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60W - 12V - Hardwire - Electronic Transformer - Low Wattage Start - Lightech

60W - 12V - Hardwire - Electronic Transformer - Low Wattage Start - Lightech

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$17.39

Item #:
LET-60-LW

Lightech

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Product Overview
  • Minimum watts: 2.5
  • Maximum watts: 60
  • Dimmable
  • UL recognized
  • 3-Year warranty
Description
This 60-watt 12-Volt electronic low voltage transformer from Lightech can handle loads as low as 2.5 watts, so lower wattage bulbs can be used. Its safety features include electronic internal resettable protection, auto thermal regulation, auto thermal cut-off, and short circuit protection.
Specifications
Width (in)
1
Height (in)
2
Length (in)
2
Quantity Being Sold
1
Power Method
Hardwire
UL Recognized
Yes
Dimmable
Yes
Finish
Silver
Input Voltage
120V
Output Voltage Type AC or DC
AC
Warranty
3 Years
Recommended Dimmer
Electronic Low Voltage
Locations
Indoor
Power Supply Type
Electronic
Power Supply Max Load
60W
Power Supply Min Load
2.5W
Power Supply Input Lead Wire Gauge
18 AWG
Power Supply Output Lead Wire Gauge
14 AWG
Short Circuit Protection
Yes
Over Heat Protection
Yes
Condition
New
Reviews
60W - 12V - Hardwire - Electronic Transformer - Low Wattage Start - Lightech
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Q&A
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Question from Larry:

Is it possible to use 1 transformer to run 3 separate indoor pendant lights within 6' of wire-length of each other where each fixture contains 1 dimmable LED MR16 bulb of about 5.5W? I'd put the transformer in the 1st fixture, then use low voltage wiring from fixture 1 to fixtures 2 and 3. Each fixture currently has its own transformer, but that's because they were designed for 60W halogen bulbs.

Answer from Pegasus:

Larry, I would suggest consulting an electrician to make sure your wiring is up to code. To answer your question, yes, it's possible to wire the pendants that way. It's similar to how puck lights are wired in under cabinet lighting applications.

Question from Paul:

Can this transformer be used to power LED outdoor hardscape lights that are specified to be dimmable and run on 8-12VAC (lights draw 2.4 watts each) (transformer would be mounted indoors)?

Answer from Pegasus:

Paul, I would not recommend an electronic transformer for landscape/hardscape lights because generally speaking there is a great distance between the transformer and the lights. This causes an issue known as voltage drop. Instead I would use a magnetic transformer with either a boost tap or multi-tap feature to compensate for the long runs associated with outdoor lighting.

Question from Gene:

Can I use this with a 7W MR 16 LED bulb (equivalent to 35 watts)? The transformers I now have seem to have higher minimums than 7W, which I think is what causes the LED bulb to flicker.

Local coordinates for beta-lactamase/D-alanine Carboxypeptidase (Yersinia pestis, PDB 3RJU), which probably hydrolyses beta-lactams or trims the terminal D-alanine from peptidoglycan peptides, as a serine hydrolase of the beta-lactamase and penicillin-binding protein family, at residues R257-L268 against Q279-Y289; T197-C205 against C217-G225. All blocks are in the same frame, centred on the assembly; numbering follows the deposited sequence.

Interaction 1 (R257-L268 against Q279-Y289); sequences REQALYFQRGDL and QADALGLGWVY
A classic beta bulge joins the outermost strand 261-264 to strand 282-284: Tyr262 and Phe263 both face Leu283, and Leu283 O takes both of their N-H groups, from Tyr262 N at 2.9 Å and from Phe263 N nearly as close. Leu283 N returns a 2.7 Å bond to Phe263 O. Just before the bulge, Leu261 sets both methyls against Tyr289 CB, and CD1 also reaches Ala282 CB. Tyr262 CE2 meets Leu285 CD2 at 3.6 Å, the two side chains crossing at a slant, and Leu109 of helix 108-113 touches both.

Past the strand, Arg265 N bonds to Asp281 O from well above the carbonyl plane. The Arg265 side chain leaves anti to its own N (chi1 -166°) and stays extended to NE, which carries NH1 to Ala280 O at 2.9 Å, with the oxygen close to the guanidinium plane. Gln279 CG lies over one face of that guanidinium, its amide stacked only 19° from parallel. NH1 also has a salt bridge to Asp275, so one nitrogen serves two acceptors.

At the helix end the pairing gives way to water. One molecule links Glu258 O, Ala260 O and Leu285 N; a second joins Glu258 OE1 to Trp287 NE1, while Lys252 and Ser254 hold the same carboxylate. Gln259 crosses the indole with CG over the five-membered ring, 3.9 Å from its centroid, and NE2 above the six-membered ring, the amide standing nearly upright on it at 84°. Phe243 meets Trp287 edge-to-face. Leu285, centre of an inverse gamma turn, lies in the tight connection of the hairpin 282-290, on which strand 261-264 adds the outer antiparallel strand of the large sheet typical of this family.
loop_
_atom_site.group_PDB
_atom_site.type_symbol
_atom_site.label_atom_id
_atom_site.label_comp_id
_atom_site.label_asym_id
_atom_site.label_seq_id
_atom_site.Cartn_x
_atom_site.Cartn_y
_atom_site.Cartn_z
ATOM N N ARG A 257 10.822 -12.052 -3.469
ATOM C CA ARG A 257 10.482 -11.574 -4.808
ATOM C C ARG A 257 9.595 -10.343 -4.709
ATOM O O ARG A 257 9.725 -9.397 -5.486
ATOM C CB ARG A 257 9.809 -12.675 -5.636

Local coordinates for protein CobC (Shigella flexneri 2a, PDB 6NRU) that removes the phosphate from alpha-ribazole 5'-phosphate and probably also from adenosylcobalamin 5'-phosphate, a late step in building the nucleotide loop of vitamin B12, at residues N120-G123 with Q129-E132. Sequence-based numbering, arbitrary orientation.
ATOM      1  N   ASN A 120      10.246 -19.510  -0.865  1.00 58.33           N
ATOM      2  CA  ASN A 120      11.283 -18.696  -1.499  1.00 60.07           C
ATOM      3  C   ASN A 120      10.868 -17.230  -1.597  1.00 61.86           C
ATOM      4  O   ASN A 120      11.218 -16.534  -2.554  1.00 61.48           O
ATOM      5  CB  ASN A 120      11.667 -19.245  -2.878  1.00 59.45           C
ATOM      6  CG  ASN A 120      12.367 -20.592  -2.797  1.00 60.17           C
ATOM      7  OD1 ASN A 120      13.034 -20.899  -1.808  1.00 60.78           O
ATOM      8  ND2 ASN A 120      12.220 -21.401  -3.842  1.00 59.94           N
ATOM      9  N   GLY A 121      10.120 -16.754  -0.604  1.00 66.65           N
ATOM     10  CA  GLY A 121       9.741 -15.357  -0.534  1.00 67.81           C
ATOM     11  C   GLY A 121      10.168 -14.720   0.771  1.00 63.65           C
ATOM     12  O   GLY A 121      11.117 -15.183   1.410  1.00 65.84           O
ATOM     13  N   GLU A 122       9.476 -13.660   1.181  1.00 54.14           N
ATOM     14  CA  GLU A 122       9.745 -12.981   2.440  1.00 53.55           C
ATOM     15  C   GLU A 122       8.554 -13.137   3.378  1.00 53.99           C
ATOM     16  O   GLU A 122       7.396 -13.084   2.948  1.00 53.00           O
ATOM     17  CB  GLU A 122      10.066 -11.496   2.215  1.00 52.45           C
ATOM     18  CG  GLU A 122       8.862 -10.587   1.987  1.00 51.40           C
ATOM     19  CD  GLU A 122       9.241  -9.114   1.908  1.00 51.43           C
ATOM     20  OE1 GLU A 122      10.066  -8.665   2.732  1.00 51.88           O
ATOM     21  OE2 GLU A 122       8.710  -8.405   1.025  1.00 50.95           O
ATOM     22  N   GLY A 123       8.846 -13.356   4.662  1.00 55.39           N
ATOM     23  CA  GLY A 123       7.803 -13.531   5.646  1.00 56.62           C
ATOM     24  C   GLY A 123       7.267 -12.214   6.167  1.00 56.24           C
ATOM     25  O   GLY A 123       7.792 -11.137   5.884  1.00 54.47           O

Answer from Pegasus:

Gene, it depends on what type of power supply your MR16 LED light bulb uses. Some are compatible with AC transformers but some require the use of a DC driver. If your light bulb is for use with AC transformers than this would be a good item since ti can handle the low wattage load.

Question from Allen:

I'm planning on picking up 2 Nora Xenon low-pro under counter lights which require a transformer. Would it be OK to use one transformer for both lights?

Answer from Pegasus:

Allen, As long as the lights require a 12V transformer and do not exceed 60W, then yes.

Question from Richard Selman:

Can this transformer be used to replace transformers in track fixtures designed for Halogen MR16 Lamps in conversion to LED MR16 lamps? Most of the older halogen fixtures I use have so far been compatible with a range of 5.5, 7 and 10 Watt AC LED MR16 lamps but with fixtures using a different brand of 75W x 120 to 12 volt electronic transformer, I have encountered a problem with the 5.5 Watt LED lamp overheating and failing in about 15 minutes. I have concluded that this is because the 5.5 Watt LED is below the minimum requirement for this transformer though I have no literature by either by the lamp manufacturer or the transformer manufacturer to back this up. I also do not understand exactly why being below the minimum would cause the lamp to overheat and fail.

Answer from Pegasus:

Richard, This is one of the biggest issues with LED MR16s, trying to find compatible power supplies. Unfortunately your best bet is to check with the manufacturer of the LED MR16 for the type of power supply to be used with it. It might require a constant voltage LED driver instead of a transformer. My opinion is that it's not the low load causing the LED to fail. If it's overheating then it might be that the LED MR16 lamp is not suitable for installation in a track head.

Question from Steve:

Can this transformer be used with LED light strips?

Answer from Pegasus:

Steve, It's unlikely that this transformer will work with your LED light strips. Generally LED light strip requires a constant voltage driver NOT a transformer. I would recommend checking with the manufacturer for the exact type of power supply needed.

Question from David:

Do the hard-wired 120V connections for this transformer need to be inside a junction box like some of your other transformers, and do the 18 AWG wires get spliced with wire nuts directly to the 120V electrical line?

Answer from Pegasus:

David, Generally a hardwire transformer needs to be installed in a junction box in order to safely store all of the wire connections. I would suggest consulting an electrician who is knowledgeable of local codes to help you determine if this is required. Yes, the wires from the input side can be wired to power using wire nuts.